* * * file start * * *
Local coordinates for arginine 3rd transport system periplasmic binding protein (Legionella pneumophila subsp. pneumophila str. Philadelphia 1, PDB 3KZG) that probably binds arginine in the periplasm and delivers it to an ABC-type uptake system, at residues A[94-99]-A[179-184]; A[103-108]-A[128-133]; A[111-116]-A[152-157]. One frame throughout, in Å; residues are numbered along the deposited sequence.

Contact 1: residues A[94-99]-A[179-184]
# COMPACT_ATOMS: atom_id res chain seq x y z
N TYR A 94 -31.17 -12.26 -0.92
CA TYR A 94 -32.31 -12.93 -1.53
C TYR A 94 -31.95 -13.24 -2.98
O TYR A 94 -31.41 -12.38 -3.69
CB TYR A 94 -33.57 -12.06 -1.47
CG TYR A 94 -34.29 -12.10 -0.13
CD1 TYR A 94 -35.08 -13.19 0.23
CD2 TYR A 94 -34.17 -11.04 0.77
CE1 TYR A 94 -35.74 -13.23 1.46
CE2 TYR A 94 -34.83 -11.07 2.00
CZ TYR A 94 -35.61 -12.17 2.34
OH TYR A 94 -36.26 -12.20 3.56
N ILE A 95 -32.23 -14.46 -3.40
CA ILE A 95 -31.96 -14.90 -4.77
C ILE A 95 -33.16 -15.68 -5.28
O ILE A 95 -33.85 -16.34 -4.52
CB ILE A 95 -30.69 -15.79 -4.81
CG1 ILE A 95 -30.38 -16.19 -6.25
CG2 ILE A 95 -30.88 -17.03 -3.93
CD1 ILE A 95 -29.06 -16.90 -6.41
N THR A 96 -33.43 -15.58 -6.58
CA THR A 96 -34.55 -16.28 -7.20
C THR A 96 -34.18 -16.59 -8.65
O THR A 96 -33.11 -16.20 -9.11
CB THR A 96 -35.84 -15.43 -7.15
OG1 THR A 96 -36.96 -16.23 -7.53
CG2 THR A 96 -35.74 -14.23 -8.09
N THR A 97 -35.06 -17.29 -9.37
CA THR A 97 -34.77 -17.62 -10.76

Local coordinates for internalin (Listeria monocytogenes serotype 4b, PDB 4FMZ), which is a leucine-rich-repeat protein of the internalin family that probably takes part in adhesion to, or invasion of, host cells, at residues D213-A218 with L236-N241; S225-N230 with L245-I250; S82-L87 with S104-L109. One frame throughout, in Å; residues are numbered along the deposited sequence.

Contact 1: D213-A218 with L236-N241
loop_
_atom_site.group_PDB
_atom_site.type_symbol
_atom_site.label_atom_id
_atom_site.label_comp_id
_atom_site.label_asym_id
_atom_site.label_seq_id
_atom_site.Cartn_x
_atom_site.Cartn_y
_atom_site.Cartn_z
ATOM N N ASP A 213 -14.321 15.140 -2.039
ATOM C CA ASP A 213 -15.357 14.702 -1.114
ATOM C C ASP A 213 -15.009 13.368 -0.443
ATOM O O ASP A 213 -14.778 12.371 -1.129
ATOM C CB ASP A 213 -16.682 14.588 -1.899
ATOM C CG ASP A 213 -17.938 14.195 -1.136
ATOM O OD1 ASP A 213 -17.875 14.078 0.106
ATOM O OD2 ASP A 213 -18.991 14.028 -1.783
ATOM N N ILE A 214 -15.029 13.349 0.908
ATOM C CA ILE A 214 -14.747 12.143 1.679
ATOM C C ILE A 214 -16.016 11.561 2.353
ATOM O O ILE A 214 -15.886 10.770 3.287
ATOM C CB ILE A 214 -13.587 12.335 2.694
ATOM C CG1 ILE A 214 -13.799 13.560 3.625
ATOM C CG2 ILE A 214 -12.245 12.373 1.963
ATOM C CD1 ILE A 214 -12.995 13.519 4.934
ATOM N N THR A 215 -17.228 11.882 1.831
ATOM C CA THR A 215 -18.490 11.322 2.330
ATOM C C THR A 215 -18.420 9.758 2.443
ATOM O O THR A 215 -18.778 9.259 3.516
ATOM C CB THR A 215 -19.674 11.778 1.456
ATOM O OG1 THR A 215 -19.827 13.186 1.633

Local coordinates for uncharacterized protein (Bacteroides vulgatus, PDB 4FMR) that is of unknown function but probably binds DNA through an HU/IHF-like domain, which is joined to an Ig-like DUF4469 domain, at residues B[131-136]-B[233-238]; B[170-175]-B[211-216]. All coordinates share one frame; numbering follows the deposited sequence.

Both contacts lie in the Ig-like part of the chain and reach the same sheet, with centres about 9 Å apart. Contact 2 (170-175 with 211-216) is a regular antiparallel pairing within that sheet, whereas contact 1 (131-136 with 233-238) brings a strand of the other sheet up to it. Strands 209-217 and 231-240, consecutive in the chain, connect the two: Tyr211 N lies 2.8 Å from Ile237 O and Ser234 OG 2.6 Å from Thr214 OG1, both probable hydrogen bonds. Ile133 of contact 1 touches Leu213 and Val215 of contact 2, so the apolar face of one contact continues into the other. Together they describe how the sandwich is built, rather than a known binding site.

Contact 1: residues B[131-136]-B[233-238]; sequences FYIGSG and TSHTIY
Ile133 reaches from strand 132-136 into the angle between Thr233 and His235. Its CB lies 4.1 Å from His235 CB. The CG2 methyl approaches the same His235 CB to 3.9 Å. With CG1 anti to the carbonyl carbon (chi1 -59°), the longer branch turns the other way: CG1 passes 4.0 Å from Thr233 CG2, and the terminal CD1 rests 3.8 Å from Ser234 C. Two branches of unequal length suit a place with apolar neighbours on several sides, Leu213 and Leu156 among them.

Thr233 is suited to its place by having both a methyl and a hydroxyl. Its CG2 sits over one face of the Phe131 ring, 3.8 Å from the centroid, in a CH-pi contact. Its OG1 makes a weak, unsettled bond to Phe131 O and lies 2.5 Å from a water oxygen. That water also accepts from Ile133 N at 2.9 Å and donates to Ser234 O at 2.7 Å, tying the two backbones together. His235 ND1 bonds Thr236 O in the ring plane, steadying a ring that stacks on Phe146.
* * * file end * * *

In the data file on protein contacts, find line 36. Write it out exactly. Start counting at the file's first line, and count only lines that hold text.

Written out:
_atom_site.group_PDB